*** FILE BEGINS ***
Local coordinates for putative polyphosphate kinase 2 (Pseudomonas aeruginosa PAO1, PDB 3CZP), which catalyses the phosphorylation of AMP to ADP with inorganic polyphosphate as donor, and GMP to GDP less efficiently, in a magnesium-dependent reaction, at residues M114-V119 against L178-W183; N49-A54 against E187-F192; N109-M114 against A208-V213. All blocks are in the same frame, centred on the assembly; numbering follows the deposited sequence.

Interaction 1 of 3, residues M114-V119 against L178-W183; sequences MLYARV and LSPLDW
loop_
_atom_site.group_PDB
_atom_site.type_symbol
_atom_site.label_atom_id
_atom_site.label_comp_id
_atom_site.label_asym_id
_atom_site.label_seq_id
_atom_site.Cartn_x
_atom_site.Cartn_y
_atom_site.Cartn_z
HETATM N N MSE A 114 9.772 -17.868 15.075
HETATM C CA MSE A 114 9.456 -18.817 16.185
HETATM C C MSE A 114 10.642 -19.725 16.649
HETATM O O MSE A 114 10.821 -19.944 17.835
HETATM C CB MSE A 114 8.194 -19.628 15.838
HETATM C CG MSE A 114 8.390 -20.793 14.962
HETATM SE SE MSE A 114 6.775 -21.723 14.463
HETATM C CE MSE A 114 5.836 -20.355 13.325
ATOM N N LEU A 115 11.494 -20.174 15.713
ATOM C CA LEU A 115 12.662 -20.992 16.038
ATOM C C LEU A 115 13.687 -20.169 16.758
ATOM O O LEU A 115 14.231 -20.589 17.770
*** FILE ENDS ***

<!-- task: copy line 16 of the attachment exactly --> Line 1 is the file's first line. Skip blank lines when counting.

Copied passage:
HETATM O O MSE A 114 10.821 -19.944 17.835